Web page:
The connection between purpose and resiliency 

Aug 18 2022

The balance in power has been tipping towards employees and job hunters in a tight labor market, demanding extra effort – and creativity – from employers to attract and retain talent. These efforts have the best chance of success if they are in step with the driving force behind the “Great Reflection,” a term that we find more useful than the “Great Resignation.” Employees aren’t resigning for no reason. Rather, they are re-evaluating how they allocate their time and energy and looking for opportunities to spend more of it on what really matters to them. 

That’s where organizational purpose comes in. A purpose-driven organization knows and can articulate why it exists, what problems it is here to solve, and who it wants to be in its interactions with customers and the public. Evidence suggests that purpose-driven companies achieve higher employee and customer satisfaction and grow and gain market share at a faster rate than others. More than ever, employees want to work for a purpose-driven organization. And employees at purpose-driven organizations are more likely to thrive. 


The importance of authenticity 

Purpose must be embedded in all aspects of the company for it to be authentic. Employees must feel they are a part of the organizational purpose – that they and the larger organization are on the same team, working toward common goals. This belief can be the foundation of an engaged and resilient workforce – but only if resiliency and engagement are supported in all of the organization’s interactions with its employees.  

As the mediator of many of these interactions, HR professionals play a critical role in ensuring that policies, practices and benefits reinforce the organization’s purpose and promote resiliency. Benefits are a visible way both to elevate organizational purpose and demonstrate commitment to it. Additionally, benefits can directly impact an employee’s own sense of purpose. For example, providing inclusive family-building benefits – which demonstrate support for LBGTQ+ workers – may be an area where personal and organizational purpose overlap.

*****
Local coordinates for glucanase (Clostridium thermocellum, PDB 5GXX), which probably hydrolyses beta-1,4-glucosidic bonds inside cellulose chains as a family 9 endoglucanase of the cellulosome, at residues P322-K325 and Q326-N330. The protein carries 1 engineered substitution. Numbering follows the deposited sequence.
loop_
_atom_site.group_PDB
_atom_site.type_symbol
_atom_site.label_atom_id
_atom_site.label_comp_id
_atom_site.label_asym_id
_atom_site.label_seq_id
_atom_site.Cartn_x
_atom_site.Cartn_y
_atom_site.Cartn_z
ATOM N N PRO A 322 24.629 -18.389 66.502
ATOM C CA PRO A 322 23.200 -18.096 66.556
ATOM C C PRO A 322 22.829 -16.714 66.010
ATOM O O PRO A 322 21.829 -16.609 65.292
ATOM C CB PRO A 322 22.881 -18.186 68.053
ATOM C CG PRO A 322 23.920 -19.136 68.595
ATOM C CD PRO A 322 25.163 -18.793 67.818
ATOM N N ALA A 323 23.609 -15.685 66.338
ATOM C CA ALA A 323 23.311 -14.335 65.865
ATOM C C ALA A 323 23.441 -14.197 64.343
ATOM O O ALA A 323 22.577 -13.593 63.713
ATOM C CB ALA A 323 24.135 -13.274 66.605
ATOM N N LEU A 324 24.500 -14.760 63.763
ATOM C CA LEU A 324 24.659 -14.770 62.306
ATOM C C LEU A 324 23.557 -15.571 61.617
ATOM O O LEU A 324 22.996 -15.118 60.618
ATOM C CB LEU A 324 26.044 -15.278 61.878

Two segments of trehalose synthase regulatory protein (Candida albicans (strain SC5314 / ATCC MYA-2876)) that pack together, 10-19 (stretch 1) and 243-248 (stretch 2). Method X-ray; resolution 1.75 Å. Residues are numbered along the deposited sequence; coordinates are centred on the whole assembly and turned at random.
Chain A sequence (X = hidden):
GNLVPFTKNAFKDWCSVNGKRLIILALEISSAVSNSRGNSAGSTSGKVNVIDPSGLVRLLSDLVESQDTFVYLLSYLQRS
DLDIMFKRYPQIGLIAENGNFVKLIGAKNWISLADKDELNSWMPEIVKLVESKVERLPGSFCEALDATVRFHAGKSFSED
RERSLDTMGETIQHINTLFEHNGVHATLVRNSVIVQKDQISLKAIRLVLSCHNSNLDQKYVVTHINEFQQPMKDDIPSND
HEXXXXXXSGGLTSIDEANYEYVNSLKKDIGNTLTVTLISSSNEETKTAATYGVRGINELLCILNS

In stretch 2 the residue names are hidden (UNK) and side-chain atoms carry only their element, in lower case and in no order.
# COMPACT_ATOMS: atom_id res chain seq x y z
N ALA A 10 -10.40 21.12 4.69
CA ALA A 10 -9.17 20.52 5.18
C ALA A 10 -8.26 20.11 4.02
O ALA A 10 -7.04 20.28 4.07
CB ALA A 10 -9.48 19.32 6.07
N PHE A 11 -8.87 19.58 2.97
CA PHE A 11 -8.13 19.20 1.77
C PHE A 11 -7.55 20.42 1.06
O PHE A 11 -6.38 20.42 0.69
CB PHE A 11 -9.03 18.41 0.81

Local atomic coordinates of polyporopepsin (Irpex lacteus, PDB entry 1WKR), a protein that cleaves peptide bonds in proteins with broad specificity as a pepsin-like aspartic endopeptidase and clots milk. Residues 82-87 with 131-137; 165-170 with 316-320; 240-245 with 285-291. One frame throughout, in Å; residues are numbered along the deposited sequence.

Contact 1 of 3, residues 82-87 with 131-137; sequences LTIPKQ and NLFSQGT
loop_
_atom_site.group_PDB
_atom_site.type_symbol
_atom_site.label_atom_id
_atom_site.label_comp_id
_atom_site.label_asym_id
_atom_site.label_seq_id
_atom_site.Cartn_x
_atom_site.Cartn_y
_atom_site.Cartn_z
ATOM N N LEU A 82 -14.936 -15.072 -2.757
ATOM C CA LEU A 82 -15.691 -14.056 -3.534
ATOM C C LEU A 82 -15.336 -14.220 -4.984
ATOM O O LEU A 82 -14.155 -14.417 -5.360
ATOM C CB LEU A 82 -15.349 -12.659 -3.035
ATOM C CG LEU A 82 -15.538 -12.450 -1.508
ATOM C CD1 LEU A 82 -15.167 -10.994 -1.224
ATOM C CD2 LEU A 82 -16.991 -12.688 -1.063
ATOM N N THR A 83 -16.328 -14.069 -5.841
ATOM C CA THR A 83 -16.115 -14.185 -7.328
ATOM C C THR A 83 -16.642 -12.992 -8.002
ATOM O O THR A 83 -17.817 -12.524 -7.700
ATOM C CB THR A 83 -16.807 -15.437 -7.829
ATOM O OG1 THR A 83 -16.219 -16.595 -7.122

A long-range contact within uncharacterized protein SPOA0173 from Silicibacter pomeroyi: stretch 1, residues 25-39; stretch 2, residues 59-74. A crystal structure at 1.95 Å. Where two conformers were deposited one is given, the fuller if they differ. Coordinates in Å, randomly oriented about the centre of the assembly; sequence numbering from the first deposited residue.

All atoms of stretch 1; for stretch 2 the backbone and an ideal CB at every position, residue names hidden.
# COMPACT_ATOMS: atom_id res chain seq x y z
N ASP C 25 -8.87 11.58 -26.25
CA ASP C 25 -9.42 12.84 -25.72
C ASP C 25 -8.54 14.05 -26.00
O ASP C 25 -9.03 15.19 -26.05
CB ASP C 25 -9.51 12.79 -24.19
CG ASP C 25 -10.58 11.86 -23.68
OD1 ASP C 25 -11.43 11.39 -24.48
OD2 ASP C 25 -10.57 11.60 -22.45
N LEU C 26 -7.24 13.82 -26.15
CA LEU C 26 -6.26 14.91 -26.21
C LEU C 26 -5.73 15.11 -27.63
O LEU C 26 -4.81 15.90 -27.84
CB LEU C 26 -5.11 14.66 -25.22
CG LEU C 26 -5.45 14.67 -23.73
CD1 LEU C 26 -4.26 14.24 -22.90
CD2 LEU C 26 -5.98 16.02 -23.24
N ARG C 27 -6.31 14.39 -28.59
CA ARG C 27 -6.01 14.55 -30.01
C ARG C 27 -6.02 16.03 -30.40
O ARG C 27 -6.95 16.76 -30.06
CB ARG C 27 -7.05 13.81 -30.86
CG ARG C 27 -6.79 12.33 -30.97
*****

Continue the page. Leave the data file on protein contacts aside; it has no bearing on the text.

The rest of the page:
Supporting a resilient, purpose-driven workforce

Inventorying your organization’s purpose against the benefits you offer and the commitments they demonstrate can be a valuable exercise. While the strategies employers have in these areas will vary based on their unique purpose and their existing benefits, consider a few best practices for supporting a resilient, purpose-driven workforce: 

  • Integrate resilience practices into core talent processes such as onboarding, manager training and development, and employee performance.  
  • Authenticity must start at the top. Leaders can reinforce their commitment to the company purpose with their employees through personal storytelling, an engaging, relatable communications method that builds trust.  
  • Employee listening is for every day, not once a year. Understanding the needs of your employees – and understanding that their needs will evolve – is key to nurturing resilience.  
  • Target stress and burnout with mental training practices like mindfulness, compartmentalization or “task batching,” taking breaks throughout the workday.  

In Mercer’s recent Global Talent Trends study, “work that fulfills me,” a “sense of belonging” and “organizational purpose I am proud of” were all found to be factors that help employees thrive. The connection between purpose and resiliency has been demonstrated in studies finding better health outcomes, including shorter hospital visits, in people with a sense of purpose. The rewards are clear. Wherever you are on your journey towards becoming a purpose-driven organization, it’s always a good time to assess how your benefits communicate (or don’t communicate) your organization’s purpose. 

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